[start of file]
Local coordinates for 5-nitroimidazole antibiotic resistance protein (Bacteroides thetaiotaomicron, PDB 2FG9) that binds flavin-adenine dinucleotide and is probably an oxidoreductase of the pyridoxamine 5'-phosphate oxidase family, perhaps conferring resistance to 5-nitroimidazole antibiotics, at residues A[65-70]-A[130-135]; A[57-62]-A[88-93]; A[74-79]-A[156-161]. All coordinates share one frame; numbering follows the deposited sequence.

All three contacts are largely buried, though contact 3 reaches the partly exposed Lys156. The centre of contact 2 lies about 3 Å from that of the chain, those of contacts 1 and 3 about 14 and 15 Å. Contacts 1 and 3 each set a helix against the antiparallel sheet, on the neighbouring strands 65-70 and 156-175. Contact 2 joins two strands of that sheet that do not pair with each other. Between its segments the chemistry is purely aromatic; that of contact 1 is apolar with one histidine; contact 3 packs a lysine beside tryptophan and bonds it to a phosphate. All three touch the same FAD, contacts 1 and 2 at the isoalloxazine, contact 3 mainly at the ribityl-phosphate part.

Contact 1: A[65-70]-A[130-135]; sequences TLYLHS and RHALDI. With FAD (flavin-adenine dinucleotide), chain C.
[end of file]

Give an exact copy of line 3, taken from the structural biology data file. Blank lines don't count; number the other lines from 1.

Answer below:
Contact 1: A[65-70]-A[130-135]; sequences TLYLHS and RHALDI. With FAD (flavin-adenine dinucleotide), chain C.